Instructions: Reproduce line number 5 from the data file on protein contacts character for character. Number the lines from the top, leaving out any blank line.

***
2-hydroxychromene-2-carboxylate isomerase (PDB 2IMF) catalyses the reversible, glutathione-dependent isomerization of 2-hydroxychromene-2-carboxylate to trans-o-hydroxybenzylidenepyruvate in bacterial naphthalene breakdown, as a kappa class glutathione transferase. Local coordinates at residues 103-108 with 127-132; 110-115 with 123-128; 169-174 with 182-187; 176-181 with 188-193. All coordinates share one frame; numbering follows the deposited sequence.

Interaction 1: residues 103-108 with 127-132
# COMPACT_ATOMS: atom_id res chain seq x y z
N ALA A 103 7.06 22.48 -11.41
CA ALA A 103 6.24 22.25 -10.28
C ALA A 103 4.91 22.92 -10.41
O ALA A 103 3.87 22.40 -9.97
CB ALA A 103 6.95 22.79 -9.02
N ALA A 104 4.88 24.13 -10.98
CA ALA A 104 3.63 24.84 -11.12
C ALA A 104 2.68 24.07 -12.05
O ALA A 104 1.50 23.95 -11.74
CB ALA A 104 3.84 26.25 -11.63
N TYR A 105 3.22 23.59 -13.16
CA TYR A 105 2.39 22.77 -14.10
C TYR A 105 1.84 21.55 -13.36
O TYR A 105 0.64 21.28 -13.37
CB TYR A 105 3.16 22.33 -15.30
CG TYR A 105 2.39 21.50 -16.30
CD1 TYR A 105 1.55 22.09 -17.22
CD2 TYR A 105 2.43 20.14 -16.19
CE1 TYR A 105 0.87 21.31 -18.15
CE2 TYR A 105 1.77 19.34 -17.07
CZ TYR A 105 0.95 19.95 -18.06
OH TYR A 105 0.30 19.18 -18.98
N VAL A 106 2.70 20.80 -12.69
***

CA ALA A 103 6.24 22.25 -10.28